Q: What's next on the AARP advocacy agenda?
A: We base our advocacy agenda on what we learn from reaching out through our publications, website, call center, and member communications, as well as through polling and focus groups. Right now we're closely monitoring how health care reform is being implemented at the state and federal levels. Our advocacy priorities include strengthening Social Security and ensuring that Social Security benefits aren't cut to reduce the deficit, protecting Americans 50 and up from utility rate increases, lowering prescription-drug costs, making sure older Americans can find doctors to treat them, expanding job opportunities for older workers, and combating age discrimination.
Q: Will I lose my Medicare Advantage benefits because of health care reform?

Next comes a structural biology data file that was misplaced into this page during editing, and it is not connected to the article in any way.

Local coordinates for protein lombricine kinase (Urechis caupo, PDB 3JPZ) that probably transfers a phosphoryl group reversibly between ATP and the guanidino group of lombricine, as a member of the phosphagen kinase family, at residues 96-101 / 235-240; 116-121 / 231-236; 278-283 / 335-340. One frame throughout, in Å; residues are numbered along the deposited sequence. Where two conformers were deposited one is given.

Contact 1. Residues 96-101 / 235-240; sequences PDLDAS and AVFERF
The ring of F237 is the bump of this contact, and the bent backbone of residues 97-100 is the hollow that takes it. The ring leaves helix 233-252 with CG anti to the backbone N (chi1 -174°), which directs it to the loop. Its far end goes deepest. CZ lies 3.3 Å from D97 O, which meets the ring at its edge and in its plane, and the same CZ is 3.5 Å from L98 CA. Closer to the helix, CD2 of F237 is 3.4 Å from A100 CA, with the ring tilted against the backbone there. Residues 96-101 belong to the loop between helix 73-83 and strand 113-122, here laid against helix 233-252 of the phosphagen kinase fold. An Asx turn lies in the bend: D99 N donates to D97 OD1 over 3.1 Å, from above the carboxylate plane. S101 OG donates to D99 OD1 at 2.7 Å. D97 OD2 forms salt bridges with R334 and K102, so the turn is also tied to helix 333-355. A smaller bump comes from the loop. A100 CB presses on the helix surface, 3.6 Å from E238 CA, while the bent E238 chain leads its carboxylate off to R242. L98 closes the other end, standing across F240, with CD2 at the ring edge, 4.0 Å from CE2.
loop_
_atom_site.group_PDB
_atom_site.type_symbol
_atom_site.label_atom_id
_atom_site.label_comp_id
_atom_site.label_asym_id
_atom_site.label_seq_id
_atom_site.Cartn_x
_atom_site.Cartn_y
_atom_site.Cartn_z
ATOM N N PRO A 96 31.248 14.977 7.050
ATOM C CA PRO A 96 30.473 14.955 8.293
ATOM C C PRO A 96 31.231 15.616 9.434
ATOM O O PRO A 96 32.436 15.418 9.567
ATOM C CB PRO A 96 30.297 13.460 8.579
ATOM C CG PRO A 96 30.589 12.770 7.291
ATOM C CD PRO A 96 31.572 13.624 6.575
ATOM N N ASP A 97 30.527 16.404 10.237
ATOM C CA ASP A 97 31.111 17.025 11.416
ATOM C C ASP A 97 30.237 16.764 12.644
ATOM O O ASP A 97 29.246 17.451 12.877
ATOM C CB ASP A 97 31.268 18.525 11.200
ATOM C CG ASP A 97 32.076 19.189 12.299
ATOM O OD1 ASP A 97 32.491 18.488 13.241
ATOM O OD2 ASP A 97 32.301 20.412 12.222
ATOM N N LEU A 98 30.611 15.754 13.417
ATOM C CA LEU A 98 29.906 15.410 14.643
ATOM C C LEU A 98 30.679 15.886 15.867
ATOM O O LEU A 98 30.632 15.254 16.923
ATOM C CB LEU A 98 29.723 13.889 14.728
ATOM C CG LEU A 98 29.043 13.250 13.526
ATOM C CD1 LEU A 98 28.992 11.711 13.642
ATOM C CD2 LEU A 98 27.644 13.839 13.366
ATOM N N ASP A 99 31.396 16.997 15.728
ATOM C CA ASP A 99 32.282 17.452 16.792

A: The new law reduces the subsidies Medicare was paying to private insurance companies to treat Medicare Advantage patients. These extra payments drove up Medicare premiums. We don't know how insurance companies that offer Medicare Advantage plans will react to the changes, although many experts think some companies may reduce extra benefits—such as vision insurance—or raise their premiums or co-payments.
Insurance companies are prohibited by law from taking away guaranteed benefits such as doctor visits and hospital care. Your plan will send you a letter in October advising you of any changes. If you have questions, call your plan or 800-MEDICARE (800-633-4227).
Q: Why does AARP need 53 local offices?
A: Ten years ago AARP had offices in only a handful of states. To develop stronger relationships with members, we had to make a difference in your communities. Now with offices in all 50 states plus the District of Columbia, Puerto Rico, and the U.S. Virgin Islands, we're increasing advocacy, education, and community service. For example, last year AARP's state-level efforts protected some 600,000 Tampa-area residents from a $90 million proposed electricity rate hike. And AARP helped hundreds of thousands more by expanding energy-bill assistance in Alaska, Illinois, Indiana, Maryland, New Jersey, New York, and Utah. For news about your state go to aarp.org/states.
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